where again ω It has been shown that a specific relation is desired between the resonant frequencies of the source and device-objects and the driving frequency. In some examples, all resonant objects must have the same eigenfrequency and this must be equal to the driving frequency. In some implementations, this frequency-shift can be “fixed” by applying to one or more resonant objects and the driving generator a feedback mechanism that corrects their frequencies. In some examples, the driving frequency from the generator can be fixed and only the resonant frequencies of the objects can be tuned with respect to this driving frequency. The resonant frequency of an object can be tuned by, for example, adjusting the geometric properties of the object (e.g. the height of a self-resonant coil, the capacitor plate spacing of a capacitively-loaded loop or coil, the dimensions of the inductor of an inductively-loaded rod, the shape of a dielectric disc, etc.) or changing the position of a non-resonant object in the vicinity of the resonant object. In some examples, referring to In some examples, referring to In other examples, the frequency adjusting scheme can rely on information exchange between the resonant objects. For example, the frequency of a source object can be monitored and transmitted to a device object, which is in turn synched to this frequency using frequency adjusters, as described above. In other embodiments the frequency of a single clock can be transmitted to multiple devices, and each device then synched to that frequency using frequency adjusters, as described above. Unlike the frequency shift, the extrinsic perturbing loss due to the presence of extraneous perturbing objects can be detrimental to the functionality of the energy-transfer scheme, because it is difficult to remedy. Therefore, the total perturbed quality factors Q In some examples, a system for wireless energy-transfer uses primarily magnetic resonances, wherein the energy stored in the near field in the air region surrounding the resonator is predominantly magnetic, while the electric energy is stored primarily inside the resonator. Such resonances can exist in the quasi-static regime of operation (r<d) that we are considering: for example, for coils with h<<2r, most of the electric field is localized within the self-capacitance of the coil or the externally loading capacitor and, for dielectric disks, with ∈>>1 the electric field is preferentially localized inside the disk. In some examples, the influence of extraneous objects on magnetic resonances is nearly absent. The reason is that extraneous non-conducting objects p that could interact with the magnetic field in the air region surrounding the resonator and act as a perturbation to the resonance are those having significant magnetic properties (magnetic permeability Re{u}>1 or magnetic loss Im{μ}>0). Since almost all every-day non-conducting materials are non-magnetic but just dielectric, they respond to magnetic fields in the same way as free space, and thus will not disturb the resonance of the resonator. Extraneous conducting materials can however lead to some extrinsic losses due to the eddy currents induced inside them or on their surface (depending on their conductivity). However, even for such conducting materials, their presence will not be detrimental to the resonances, as long as they are not in very close proximity to the resonant objects. The interaction between extraneous objects and resonant objects is reciprocal, namely, if an extraneous object does not influence a resonant object, then also the resonant object does not influence the extraneous object. This fact can be viewed in light of safety considerations for human beings. Humans are also non-magnetic and can sustain strong magnetic fields without undergoing any risk. A typical example, where magnetic fields B˜1T are safely used on humans, is the Magnetic Resonance Imaging (MRI) technique for medical testing. In contrast, the magnetic near-field required in typical embodiments in order to provide a few Watts of power to devices is only B˜10 An advantage of the presently proposed technique using adiabatic variations of the coupling rates between the first and intermediate resonators and between the intermediate and second resonators compared to a mode of operation where these coupling rates are not varied but are constant is that the interactions of the intermediate resonator with extraneous objects can be greatly reduced with the presently proposed scheme. The reason is once more the fact that there is always a substantially small amount of energy in the intermediate resonator in the adiabatic-κ scheme, therefore there is little energy that can be induced from the intermediate object to an extraneous object in its vicinity. Furthermore, since the losses of the intermediate resonator are substantially avoided in the adiabatic-κ case, the system is less immune to potential reductions of the quality factor of the intermediate resonator due to extraneous objects in its vicinity. In some examples, one can estimate the degree to which the resonant system of a capacitively-loaded conducting-wire coil has mostly magnetic energy stored in the space surrounding it. If one ignores the fringing electric field from the capacitor, the electric and magnetic energy densities in the space surrounding the coil come just from the electric and magnetic field produced by the current in the wire; note that in the far field, these two energy densities must be equal, as is always the case for radiative fields. By using the results for the fields produced by a subwavelength (r<<λ) current loop (magnetic dipole) with h=0, we can calculate the ratio of electric to magnetic energy densities, as a function of distance D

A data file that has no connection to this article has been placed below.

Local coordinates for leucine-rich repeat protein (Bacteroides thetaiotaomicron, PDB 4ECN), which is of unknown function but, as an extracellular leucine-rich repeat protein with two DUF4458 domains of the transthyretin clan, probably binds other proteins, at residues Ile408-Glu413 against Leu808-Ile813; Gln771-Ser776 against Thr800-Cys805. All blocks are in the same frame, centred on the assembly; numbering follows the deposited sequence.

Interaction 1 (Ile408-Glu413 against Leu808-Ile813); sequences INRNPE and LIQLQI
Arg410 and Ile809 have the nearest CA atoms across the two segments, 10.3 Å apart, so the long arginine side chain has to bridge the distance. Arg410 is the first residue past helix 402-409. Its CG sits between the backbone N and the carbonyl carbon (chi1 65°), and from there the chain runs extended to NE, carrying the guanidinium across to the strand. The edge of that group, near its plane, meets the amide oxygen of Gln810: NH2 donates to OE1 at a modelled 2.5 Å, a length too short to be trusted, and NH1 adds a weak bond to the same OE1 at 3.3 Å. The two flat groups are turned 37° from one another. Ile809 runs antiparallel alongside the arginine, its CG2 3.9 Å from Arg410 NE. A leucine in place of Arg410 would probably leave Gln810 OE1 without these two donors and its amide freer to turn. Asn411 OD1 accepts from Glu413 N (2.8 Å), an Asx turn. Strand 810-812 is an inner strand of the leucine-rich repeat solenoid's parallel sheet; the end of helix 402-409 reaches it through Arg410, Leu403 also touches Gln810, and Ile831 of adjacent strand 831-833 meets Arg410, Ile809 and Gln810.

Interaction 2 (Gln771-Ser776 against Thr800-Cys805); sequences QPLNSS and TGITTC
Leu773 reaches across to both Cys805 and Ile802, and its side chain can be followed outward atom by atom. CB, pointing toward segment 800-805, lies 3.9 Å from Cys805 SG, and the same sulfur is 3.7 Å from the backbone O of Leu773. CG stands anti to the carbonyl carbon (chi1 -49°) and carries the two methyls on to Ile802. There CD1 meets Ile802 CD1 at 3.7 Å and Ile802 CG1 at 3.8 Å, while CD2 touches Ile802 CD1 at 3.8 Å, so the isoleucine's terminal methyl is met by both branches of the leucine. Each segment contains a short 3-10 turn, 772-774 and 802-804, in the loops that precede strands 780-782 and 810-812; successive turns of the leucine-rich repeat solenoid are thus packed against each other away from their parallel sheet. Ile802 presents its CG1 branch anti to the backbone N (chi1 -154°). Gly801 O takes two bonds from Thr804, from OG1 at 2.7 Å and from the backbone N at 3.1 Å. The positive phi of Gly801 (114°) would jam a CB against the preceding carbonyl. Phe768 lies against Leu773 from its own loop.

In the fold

where the second line is the ratio of averages over all angles by integrating the electric and magnetic energy densities over the surface of a sphere of radius D To provide an estimate of the effect of extraneous objects on the resonance of a capacitively-loaded loop including the capacitor fringing electric field, we use the perturbation theory formula, stated earlier, δΓ Self-resonant coils can be more sensitive than capacitively-loaded coils, since for the former the electric field extends over a much larger region in space (the entire coil) rather than for the latter (just inside the capacitor). On the other hand, self-resonant coils can be simple to make and can withstand much larger voltages than most lumped capacitors. Inductively-loaded conducting rods can also be more sensitive than capacitively-loaded coils, since they rely on the electric field to achieve the coupling. For dielectric disks, small, low-index, low-material-loss or far-away stray objects will induce small scattering and absorption. In such cases of small perturbations these extrinsic loss mechanisms can be quantified using respectively the analytical first-order perturbation theory formulas where W=∫d and depends linearly on the field tails E However, we also want to examine certain possible situations where extraneous objects cause perturbations too strong to analyze using the above first-order perturbation theory approach. For example, we place a dielectric disk close to another off-resonance object of large Re{∈}, Im{∈} and of same size but different shape (such as a human being h), as shown in In general, different examples of resonant systems have different degree of sensitivity to external perturbations, and the resonant system of choice depends on the particular application at hand, and how important matters of sensitivity or safety are for that application. For example, for a medical implantable device (such as a wirelessly powered artificial heart) the electric field extent must be minimized to the highest degree possible to protect the tissue surrounding the device. In such cases where sensitivity to external objects or safety is important, one should design the resonant systems so that the ratio of electric to magnetic energy density w The non-radiative wireless energy transfer techniques described above can enable efficient wireless energy-exchange between resonant objects, while suffering only modest transfer and dissipation of energy into other extraneous off-resonant objects. The technique is general, and can be applied to a variety of resonant systems in nature. In this Section, we identify a variety of applications that can benefit from or be designed to utilize wireless power transmission. Remote devices can be powered directly, using the wirelessly supplied power or energy to operate or run the devices, or the devices can be powered by or through or in addition to a battery or energy storage unit, where the battery is occasionally being charged or re-charged wirelessly. The devices can be powered by hybrid battery/energy storage devices such as batteries with integrated storage capacitors and the like. Furthermore, novel battery and energy storage devices can be designed to take advantage of the operational improvements enabled by wireless power transmission systems. Devices can be turned off and the wirelessly supplied power or energy used to charge or recharge a battery or energy storage unit. The battery or energy storage unit charging or recharging rate can be high or low. The battery or energy storage units can be trickle charged or float charged. It would be understood by one of ordinary skill in the art that there are a variety of ways to power and/or charge devices, and the variety of ways could be applied to the list of applications that follows. Some wireless energy transfer examples that can have a variety of possible applications include for example, placing a source (e.g. one connected to the wired electricity network) on the ceiling of a room, while devices such as robots, vehicles, computers, PDAs or similar are placed or move freely within the room. Other applications can include powering or recharging electric-engine buses and/or hybrid cars and medical implantable devices. Additional example applications include the ability to power or recharge autonomous electronics (e.g. laptops, cell-phones, portable music players, house-hold robots, GPS navigation systems, displays, etc), sensors, industrial and manufacturing equipment, medical devices and monitors, home appliances (e.g. lights, fans, heaters, displays, televisions, counter-top appliances, etc.), military devices, heated or illuminated clothing, communications and navigation equipment, including equipment built into vehicles, clothing and protective-wear such as helmets, body armor and vests, and the like, and the ability to transmit power to physically isolated devices such as to implanted medical devices, to hidden, buried, implanted or embedded sensors or tags, to and/or from roof-top solar panels to indoor distribution panels, and the like. A number of examples of the invention have been described. Nevertheless, it will be understood that various modifications can be made without departing from the spirit and scope of the invention. Patent Citations